“Worms Were Coming and Going” by Phillip Ward

Worms Were Coming and Going

 

worms were coming and going
in and out of the heated ground
glowing white slimy worms
jetting in and out of pre-made holes
readymade holes just for them
there were hundreds of them too
and rather ghostly worms indeed
but silently lying low among
the burnt stumps of trees and bushes
was a copperhead waiting to leap
and strike his viperous tongue
into the next wandering victim
coming along his charred path
everyone takes the path daily
but not today not today no
because the hill is burnt black
with white ashes gathered like snow
blanketing the bare rattled land
even still the snake stayed coiled
and ready with tongue to pounce
but i take note and gingerly mosey
on along as though i do not see
his camouflage against the wasted land
so without any sign of fear or alarm
beneath my feet i quickly move on
and maybe he will consume himself
then evaporate into the smoke
that wafts about his dying
worms were coming and going
and i move on to live once again

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An Interview with Tracii Guns

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Tracii Guns is best known as the guitarist for the metal group L.A Guns. He was also involved in the formation of the first lineup for Guns N’ Roses and was in the supergroups Brides of Destruction and Contraband. He can currently be found touring with the supergroup Devil City Angels alongside Rikki Rockett(Poison), Eric Brittingham(Cinderella), and Brandon Gibbs(Cheap Thrill).

What were you like as a child? What would you say are some of your most fond memories from that time?

I was a typical late 60’s kid. My parents were way too young but, they were hip. I spent a lot of time with my cousin Lannie who was 5 years older than me. We were adventure seekers and music lovers. He passed away when I was 17 and it was awful. My mom loved to travel so we went on lots of mini vacations and camping trips. By the time I was 7 I had been to France and Mexico and had been to sleep over camp. I was ready for the commune, traveling circus kind of lifestyle at that point.

When did you first discover music? Do you happen to remember what your first favorite song was?

Mostly my mom and AM radio. I liked The Rapper by the Jaggerz and Bang A Gong by T Rex.As far back as I can remember I’ve loved rock n roll.

Who were some of your first musical influences?

The only real musical influence when I started playing was Led Zeppelin. They were mysterious and spooky and I was very attracted to the textures.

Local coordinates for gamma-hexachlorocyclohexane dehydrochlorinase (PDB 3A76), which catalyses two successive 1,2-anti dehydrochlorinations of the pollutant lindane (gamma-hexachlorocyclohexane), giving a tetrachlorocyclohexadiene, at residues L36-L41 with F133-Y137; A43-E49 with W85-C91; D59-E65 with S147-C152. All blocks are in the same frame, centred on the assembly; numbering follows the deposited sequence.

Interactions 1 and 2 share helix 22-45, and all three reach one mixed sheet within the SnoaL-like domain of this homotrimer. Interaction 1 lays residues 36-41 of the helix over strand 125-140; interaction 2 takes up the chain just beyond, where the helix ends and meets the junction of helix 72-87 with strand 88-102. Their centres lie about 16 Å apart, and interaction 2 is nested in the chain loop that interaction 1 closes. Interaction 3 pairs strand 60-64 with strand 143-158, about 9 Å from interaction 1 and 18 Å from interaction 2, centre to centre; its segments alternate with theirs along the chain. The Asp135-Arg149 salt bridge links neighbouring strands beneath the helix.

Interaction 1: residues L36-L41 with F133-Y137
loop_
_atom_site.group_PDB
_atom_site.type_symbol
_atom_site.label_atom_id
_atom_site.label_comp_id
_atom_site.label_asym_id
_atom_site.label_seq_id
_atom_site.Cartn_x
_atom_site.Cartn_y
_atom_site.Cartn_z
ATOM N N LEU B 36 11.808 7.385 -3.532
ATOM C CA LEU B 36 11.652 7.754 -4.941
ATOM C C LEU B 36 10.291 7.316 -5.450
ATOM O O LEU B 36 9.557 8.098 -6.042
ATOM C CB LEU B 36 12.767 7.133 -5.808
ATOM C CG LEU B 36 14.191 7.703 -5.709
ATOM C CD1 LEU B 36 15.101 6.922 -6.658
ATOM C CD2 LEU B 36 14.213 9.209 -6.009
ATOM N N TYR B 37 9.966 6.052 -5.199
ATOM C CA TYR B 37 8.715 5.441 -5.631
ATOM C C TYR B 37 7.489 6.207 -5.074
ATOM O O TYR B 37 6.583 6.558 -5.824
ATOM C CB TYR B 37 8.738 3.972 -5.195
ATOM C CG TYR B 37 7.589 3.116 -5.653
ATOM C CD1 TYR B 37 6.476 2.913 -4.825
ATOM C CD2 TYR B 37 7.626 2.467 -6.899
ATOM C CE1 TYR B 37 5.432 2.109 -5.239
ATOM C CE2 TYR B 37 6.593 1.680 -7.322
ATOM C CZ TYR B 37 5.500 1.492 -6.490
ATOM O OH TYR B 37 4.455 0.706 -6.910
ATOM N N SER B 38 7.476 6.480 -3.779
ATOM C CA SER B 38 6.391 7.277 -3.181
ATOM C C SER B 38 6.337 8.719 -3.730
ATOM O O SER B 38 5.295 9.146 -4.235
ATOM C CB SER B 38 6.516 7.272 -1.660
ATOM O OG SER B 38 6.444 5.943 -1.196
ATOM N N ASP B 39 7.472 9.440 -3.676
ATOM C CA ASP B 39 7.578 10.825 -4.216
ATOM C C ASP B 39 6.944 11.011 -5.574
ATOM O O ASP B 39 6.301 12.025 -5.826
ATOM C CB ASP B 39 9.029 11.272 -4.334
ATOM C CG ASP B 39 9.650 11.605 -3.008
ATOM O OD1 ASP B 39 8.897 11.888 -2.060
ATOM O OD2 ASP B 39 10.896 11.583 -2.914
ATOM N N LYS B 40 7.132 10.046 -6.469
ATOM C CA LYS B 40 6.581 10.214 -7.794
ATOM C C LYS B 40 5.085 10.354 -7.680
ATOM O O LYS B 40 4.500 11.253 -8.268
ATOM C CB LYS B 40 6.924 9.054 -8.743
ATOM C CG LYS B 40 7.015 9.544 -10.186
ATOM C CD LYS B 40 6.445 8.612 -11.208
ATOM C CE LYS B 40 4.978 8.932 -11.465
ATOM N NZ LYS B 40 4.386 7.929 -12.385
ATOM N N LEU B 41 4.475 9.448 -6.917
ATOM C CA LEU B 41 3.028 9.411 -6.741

When did you know you wanted to be a guitarist?

The first time I heard Whole Lotta Love. I heard the Theramin in the psychedelic section of the song and my mom told me it was electric guitar and that the guy playing it was Jimmy Page. A little while later she showed me a photo of him on the cover of Creem magazine wearing the Black Dragon suit and I was hypnotized by that sound and image ever since. I was 5 years old at that point.

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What was running through your mind when you got your very first one?

I was thinking I could turn cocoons into butterflies and make magic happen. It had nothing to do with becoming a guitar player or a common musician. I just wanted to make big scary sound.

Do you have a dream model you’d most love to own?

I would love a fully functional 1952 Les Paul but, that’s a tall order

What do you love most about being a guitarist?

The ability to communicate my emotions to people.

What equipment do you use when touring? Is there any one thing you couldn’t do without besides the obvious?

I use an assortment of Budda Amplifiers. I also use Peavey Blues Classics sometimes with the single 15” speaker in them. They are very good sounding amplifiers. I prefer the sound of Combo amps and 2×12 cabinets. My sound has a lot more body to it these days than it did when I was younger. I also use a Blankenship Variplex 50 through a Budda 2×12 cab. I have my own Signature guitar with Dean guitars simply called the NASHVEGAS. Basically the sound and shape of a 51 no caster with an extra fret and a Floyd Rose tremolo. I also use a custom made Dean avalanche with two hot humbuckers and a Floyd along with Two Dean Thouroughbreds which are an amazing classic guitar. And last is my 73 Ibanez Doubleneck (nearly identical to the Gibson EDS1275) it’s the best playing and sounding double I have ever owned and was acquired from Ricky Mahler from the band Circus Of Power. Pedals come and go in my live setup. Generally A Wah,Delay,Treble Boost,Distortion and something that makes the sound wobble a bit every now and then.

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What do you love most about touring? What do you hate most?

Touring is honestly an escape from reality where every day is a new adventure and I get to experiment every night I play. It’s clearly an addiction. I miss my boy Jagger who is about to turn 6 years old. He is the joy and love of my life.

Having worked with such a wide variety of musicians over the course of your career have you encountered a lot of over inflated egos in the business? Why do you think some people develop that along the way? Do you think it is best to just shrug that sort of thing off and go about your work?